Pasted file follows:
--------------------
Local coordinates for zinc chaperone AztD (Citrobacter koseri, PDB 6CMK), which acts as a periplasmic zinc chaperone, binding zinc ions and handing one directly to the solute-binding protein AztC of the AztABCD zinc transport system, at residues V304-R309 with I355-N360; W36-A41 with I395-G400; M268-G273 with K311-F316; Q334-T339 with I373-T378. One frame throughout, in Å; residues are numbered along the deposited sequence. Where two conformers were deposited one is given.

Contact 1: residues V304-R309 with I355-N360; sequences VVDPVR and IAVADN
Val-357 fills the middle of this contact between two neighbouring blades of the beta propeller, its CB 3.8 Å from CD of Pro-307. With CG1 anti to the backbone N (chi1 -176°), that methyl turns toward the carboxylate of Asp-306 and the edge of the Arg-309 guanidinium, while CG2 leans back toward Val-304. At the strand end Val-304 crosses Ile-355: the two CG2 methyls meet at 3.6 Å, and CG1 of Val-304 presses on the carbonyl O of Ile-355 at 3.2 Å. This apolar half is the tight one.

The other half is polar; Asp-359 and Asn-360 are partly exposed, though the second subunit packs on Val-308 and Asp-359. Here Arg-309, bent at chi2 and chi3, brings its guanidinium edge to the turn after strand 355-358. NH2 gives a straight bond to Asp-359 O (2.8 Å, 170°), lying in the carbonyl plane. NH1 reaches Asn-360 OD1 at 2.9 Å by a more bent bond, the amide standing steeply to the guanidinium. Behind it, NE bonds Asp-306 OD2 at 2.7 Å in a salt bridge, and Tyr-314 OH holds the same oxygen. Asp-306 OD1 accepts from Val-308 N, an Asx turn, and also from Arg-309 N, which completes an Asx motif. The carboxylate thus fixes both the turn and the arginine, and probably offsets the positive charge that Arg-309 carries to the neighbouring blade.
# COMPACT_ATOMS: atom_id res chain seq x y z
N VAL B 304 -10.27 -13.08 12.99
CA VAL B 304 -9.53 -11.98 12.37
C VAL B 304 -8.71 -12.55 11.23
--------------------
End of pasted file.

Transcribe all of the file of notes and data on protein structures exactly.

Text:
Local coordinates for zinc chaperone AztD (Citrobacter koseri, PDB 6CMK), which acts as a periplasmic zinc chaperone, binding zinc ions and handing one directly to the solute-binding protein AztC of the AztABCD zinc transport system, at residues V304-R309 with I355-N360; W36-A41 with I395-G400; M268-G273 with K311-F316; Q334-T339 with I373-T378. One frame throughout, in Å; residues are numbered along the deposited sequence. Where two conformers were deposited one is given.

Contact 1: residues V304-R309 with I355-N360; sequences VVDPVR and IAVADN
Val-357 fills the middle of this contact between two neighbouring blades of the beta propeller, its CB 3.8 Å from CD of Pro-307. With CG1 anti to the backbone N (chi1 -176°), that methyl turns toward the carboxylate of Asp-306 and the edge of the Arg-309 guanidinium, while CG2 leans back toward Val-304. At the strand end Val-304 crosses Ile-355: the two CG2 methyls meet at 3.6 Å, and CG1 of Val-304 presses on the carbonyl O of Ile-355 at 3.2 Å. This apolar half is the tight one.

The other half is polar; Asp-359 and Asn-360 are partly exposed, though the second subunit packs on Val-308 and Asp-359. Here Arg-309, bent at chi2 and chi3, brings its guanidinium edge to the turn after strand 355-358. NH2 gives a straight bond to Asp-359 O (2.8 Å, 170°), lying in the carbonyl plane. NH1 reaches Asn-360 OD1 at 2.9 Å by a more bent bond, the amide standing steeply to the guanidinium. Behind it, NE bonds Asp-306 OD2 at 2.7 Å in a salt bridge, and Tyr-314 OH holds the same oxygen. Asp-306 OD1 accepts from Val-308 N, an Asx turn, and also from Arg-309 N, which completes an Asx motif. The carboxylate thus fixes both the turn and the arginine, and probably offsets the positive charge that Arg-309 carries to the neighbouring blade.
# COMPACT_ATOMS: atom_id res chain seq x y z
N VAL B 304 -10.27 -13.08 12.99
CA VAL B 304 -9.53 -11.98 12.37
C VAL B 304 -8.71 -12.55 11.23